The role of the principal supervisor is at a critical stage in its evolution. As such, it is increasingly important to re-define how early career principal supervisors are prepared and supported. To answer this growing need in the field, NYCLA has launched Foundations of Principal Supervision, a program designed to help early career principal supervisors navigate the complexities of the role.

Earlier this month, 18 participants from across the country participated in a five-day summer intensive as part of Foundations of Principal Supervision, during which time they engaged in intensive, hands-on, standards-based training and peer-to-peer collaboration to help them hone the leadership skills necessary for effectiveness..

All of the activities were grounded in NYCLA’s Theory of Action: If a principal supervisor strategically balances support and accountability for school principals while navigating the contextual factors within the system, he/she will have a positive impact on high-quality teaching and learning across schools to ensure success for all students.

To prepare leaders for success, the Foundations summer intensive focused on eight key areas:

  1. Planning: Development of 90-day action plans that leverage school data and stakeholder insights to maximize a leader’s effectiveness
  2. Impact: Deep dive into the impact principal supervisors have on the larger system and student outcomes
  3. Standards/Self-Assessment/Goal-Setting: Understanding of NYCLA’s principal supervisor standards and the associated behaviors aligned to each standard, analysis of current capacities, and development of behavior-based self-improvement goals
  4. Data-Driven Leadership: Analysis of data across school district to identify patterns, trends, learner-centered problems, and problems of practice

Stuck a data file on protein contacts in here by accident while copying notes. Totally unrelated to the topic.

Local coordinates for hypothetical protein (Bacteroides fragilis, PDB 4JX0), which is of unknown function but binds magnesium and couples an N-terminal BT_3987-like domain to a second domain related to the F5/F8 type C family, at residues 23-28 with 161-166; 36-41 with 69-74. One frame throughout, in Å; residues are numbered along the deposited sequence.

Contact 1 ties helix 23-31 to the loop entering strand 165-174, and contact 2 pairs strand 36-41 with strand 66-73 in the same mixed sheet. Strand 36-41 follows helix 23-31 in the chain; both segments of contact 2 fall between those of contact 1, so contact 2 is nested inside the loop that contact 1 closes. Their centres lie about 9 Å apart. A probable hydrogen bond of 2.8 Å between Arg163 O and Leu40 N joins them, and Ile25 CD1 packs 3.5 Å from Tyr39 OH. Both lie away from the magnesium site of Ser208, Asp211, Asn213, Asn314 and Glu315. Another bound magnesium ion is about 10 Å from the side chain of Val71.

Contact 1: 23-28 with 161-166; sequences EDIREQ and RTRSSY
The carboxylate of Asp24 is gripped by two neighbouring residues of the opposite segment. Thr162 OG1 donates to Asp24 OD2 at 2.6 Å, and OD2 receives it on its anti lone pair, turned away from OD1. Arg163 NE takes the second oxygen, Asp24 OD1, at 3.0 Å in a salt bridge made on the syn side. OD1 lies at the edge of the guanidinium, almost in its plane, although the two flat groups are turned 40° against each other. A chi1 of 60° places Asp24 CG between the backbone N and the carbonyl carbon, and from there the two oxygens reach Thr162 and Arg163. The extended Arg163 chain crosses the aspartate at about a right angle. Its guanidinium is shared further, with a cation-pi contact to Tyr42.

5. Observing Instruction and Feedback:  Practicing effective low-inference observation and how to provide actionable feedback to school-level staff
  6. Coaching and Evaluation: Understanding of NYCLA’s Facilitative, Competency-Based (FCB) Coaching Model as well as the conditions for learning when evaluating principals
  7. Navigating Social and Political Context: Learning how to think critically about how to navigate politically-charged contexts within the district setting and how educational equity is infused into the role of the principal supervisor
  8. Communicating Vision: Preparing and practicing communicating a vision and 90-day entry plan to a community of principals

Participating districts/organizations include Albuquerque Public Schools (NM), Cleveland Metropolitan School District (OH), Dekalb County School District (GA), Gwinnett County Public Schools (GA), Maricopa County Education Service Agency (AZ), Scranton School District (PA), and St. Lucie Public Schools (FL).

These professionals will continue to develop their own skills and collaborate with fellow cohort members in a virtual learning community throughout the school year.

To read more about NYCLA’s views of the importance of principal supervisor support and preparation, click here.

To learn more about Foundations of Principal Supervision, click here.